The arbitration process described above guarantees that the message with the highest priority in each case is always transmitted as soon as the bus is free. The priority of the message is determined by the value of the message identifier. The smaller this value is, the higher the priority of the message. The principle of priority-oriented messages enables a very efficient use of the bandwidth available for data transmission. Therefore it is possible that low-priority messages occupy the bus 100% without substantially delaying the transmission of messages with higher priority messages. For the message with the highest priority, a maximum latency time of approx. 130 µs results at a transmission rate of 1 Mbit/s. On the other hand, when designing a CAN system it must be ensured that high-priority messages do not constantly occupy the bus. This is possible, for example, by introducing so-called minimal "transmission block times" (CANopen: "Inhibit-Time").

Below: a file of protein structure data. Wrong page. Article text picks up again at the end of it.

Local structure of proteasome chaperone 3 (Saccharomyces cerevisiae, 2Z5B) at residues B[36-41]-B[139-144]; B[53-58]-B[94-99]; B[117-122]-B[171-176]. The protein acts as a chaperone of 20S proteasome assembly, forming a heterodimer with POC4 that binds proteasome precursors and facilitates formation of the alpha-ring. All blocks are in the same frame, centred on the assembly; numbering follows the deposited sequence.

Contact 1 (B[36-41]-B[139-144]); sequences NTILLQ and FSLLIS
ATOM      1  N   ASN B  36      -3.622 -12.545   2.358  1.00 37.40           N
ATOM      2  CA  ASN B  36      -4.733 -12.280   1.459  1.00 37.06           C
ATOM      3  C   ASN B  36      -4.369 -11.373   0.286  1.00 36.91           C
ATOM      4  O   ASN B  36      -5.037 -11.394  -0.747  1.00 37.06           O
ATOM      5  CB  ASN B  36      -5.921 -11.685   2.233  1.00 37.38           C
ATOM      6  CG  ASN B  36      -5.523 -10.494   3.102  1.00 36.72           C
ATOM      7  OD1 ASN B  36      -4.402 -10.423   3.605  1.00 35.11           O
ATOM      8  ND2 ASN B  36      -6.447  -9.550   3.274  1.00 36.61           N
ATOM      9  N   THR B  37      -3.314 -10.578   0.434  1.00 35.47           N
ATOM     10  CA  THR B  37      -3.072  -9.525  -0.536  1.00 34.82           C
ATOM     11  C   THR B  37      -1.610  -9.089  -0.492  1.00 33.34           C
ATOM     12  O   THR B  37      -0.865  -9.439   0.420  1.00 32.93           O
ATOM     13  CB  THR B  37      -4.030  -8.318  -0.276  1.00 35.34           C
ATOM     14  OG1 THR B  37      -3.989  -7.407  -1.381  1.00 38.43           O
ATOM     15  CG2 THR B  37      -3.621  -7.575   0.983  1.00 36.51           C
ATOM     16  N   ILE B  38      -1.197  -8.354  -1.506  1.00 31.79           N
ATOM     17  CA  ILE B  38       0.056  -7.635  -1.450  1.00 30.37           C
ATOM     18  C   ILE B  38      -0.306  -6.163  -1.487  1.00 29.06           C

The principle of bit-wise arbitration used with CAN requires a comparison of the local bit levels of all network nodes distributed over the bus within a bit-time interval. As the signal propagation time required for the signal distribution over the bus is proportional to the length of the bus, the necessary duration of a bit interval is prolonged accordingly with increasing bus length. The maximum bus length (network extension) and maximum bit rate are thus inversely proportional according to the following general formula: Bit rate (in Mbit/s) x bus length (in m) ≤60.